Saturday, April 23, 2016

Another North Korea Submarine Launches Another Ballistic Missile

by JASmius

Looks like the first test wasn't a fluke:

North Korea fired a submarine-launched ballistic missile on Saturday off its east coast, South Korea said, amid concerns that the isolated state might conduct a nuclear test or a missile launch ahead of a ruling party meeting in May.

The North fired the missile to the northeast from an area off its east coast at about 6:30 p.m. (0930 GMT), the South's office of the Joint Chiefs of Staff said.

North Korea will hold a rare congress of its ruling Workers' Party in early May for the first time in thirty-six years where its leader Kim Jong Un is expected to proclaim the country was a strong military power and a nuclear state.

The missile flew for about thirty kilometers (eighteen miles), a South Korean Defence Ministry official said by telephone, adding its military was trying to determine whether the launch may have been a failure for unspecified reasons.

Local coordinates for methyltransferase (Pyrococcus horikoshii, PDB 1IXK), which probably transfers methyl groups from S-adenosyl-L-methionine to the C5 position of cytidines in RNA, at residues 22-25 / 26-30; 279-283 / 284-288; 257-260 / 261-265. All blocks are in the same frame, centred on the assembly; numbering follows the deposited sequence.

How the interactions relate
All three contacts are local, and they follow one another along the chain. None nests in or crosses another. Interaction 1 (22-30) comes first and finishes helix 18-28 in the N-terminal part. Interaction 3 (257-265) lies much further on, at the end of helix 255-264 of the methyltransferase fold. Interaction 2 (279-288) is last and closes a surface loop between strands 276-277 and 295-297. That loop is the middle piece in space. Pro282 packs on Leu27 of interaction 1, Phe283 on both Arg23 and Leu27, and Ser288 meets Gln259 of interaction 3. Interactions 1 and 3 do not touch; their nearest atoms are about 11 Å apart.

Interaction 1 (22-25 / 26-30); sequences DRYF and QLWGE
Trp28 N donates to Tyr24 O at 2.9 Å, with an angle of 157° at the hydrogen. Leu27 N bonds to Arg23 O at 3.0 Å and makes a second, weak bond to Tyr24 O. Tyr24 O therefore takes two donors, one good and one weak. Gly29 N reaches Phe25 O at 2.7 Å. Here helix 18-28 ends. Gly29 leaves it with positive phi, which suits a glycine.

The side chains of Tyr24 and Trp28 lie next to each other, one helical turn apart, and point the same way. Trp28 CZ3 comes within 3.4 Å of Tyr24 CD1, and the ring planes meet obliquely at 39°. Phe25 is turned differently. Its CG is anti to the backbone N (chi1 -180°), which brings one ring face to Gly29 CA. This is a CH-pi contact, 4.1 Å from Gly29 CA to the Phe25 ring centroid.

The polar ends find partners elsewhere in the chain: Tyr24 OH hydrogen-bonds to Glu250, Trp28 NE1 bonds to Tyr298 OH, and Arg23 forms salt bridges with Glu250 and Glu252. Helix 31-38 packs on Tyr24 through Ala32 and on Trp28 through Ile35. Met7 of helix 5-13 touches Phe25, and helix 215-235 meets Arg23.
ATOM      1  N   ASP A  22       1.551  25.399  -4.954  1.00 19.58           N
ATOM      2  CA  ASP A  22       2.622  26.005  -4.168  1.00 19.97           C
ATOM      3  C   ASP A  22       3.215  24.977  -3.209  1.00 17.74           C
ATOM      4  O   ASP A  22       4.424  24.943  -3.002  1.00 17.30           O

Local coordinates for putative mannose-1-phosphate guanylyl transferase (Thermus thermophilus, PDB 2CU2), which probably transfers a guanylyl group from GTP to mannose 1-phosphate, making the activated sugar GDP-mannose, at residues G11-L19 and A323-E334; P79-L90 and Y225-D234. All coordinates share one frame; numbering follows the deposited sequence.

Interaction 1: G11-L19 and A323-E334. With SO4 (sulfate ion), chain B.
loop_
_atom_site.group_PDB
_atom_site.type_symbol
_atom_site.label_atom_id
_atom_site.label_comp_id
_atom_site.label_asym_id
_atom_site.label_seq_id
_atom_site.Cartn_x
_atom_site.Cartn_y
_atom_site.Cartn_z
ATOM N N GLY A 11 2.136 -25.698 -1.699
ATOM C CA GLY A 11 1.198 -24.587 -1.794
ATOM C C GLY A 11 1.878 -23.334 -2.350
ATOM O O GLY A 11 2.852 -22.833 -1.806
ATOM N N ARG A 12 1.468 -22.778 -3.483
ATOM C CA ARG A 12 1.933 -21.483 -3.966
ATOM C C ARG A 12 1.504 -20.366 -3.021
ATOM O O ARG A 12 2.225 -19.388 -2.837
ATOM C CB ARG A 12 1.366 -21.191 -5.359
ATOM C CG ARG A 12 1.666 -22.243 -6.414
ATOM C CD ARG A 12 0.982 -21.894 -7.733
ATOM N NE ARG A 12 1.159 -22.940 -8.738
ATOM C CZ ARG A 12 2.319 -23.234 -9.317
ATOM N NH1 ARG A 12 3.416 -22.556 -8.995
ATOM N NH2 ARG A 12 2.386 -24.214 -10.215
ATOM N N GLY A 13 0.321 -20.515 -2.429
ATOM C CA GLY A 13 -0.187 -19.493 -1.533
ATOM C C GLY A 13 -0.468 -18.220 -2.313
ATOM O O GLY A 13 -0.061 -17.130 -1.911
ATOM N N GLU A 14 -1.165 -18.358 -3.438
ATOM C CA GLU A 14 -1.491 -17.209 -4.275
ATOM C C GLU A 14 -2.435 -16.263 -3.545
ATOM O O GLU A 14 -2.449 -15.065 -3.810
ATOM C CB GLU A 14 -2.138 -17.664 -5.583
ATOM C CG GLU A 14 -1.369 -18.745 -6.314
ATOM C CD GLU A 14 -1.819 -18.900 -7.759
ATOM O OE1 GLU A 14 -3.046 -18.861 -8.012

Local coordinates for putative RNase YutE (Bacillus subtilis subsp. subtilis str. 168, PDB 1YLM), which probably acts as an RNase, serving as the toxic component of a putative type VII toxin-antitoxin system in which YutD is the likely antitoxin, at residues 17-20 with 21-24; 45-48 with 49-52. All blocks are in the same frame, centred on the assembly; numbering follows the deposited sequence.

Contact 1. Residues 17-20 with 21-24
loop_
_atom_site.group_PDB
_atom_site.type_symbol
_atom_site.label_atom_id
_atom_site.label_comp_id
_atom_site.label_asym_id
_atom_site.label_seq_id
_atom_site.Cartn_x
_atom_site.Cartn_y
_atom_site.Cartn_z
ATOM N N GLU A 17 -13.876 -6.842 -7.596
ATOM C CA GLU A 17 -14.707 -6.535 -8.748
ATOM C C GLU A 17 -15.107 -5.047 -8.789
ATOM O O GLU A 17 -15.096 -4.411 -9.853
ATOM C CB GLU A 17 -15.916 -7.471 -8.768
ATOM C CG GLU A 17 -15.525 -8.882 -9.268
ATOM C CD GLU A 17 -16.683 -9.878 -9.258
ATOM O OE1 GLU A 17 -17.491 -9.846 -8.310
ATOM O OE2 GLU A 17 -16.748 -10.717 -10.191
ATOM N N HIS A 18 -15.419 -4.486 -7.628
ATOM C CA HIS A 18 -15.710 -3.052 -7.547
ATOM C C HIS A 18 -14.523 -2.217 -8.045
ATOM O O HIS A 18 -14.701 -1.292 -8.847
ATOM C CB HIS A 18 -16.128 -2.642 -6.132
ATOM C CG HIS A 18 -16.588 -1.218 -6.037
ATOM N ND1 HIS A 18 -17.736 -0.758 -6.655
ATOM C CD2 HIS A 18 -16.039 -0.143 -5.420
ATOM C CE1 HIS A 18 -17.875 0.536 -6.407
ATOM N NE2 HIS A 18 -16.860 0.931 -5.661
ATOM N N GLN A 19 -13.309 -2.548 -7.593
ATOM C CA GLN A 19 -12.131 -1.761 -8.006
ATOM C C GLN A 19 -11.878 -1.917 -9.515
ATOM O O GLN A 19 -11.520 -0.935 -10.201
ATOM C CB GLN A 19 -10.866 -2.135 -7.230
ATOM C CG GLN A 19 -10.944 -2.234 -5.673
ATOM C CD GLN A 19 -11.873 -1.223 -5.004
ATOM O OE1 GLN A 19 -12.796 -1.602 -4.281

South Korea's Yonhap news agency said the missile flew "for a few minutes", citing a government source.

Sounds pretty definitive and confirming to me.  And given that they likely have miniaturized nuclear warheads already, the nightmare NoKo scenario may now be a reality.

But Jazz Shaw raises what might be a mitigating factor in our favor:

One thing the United States is very good at is tracking submarines. It’s a game that’s been going on since before any of you were born and we practice it constantly. Unlike tracking the Russians or the Chi[Comms], we would have very little difficulty keeping tabs on a group of ancient diesel boats which can’t stay below the surface long enough to make it halfway to Hawaii before they run out of air. They also tend to be noisy, giving off all sorts of telltale signals.

What we don't know, of course, is if that "group of ancient diesel boats" is all they've got in their submarine inventory.  I'm not suggesting that Pyongyang has the Red October secreted in a coastal cave somewhere, but there seems little point to developing an SLBM capability if its purpose isn't to project the threat of clandestine nuclear attack across the Pacific.  It would be prudent not to assume that the NoKos haven't figured out a way to make it happen.

And also that they're working alone....

What's to prevent the "good cop" in Beijing from quietly lending the "bad cop" in Pyongyang a little hand from time to time?  Especially when both cops need it for a common objective.

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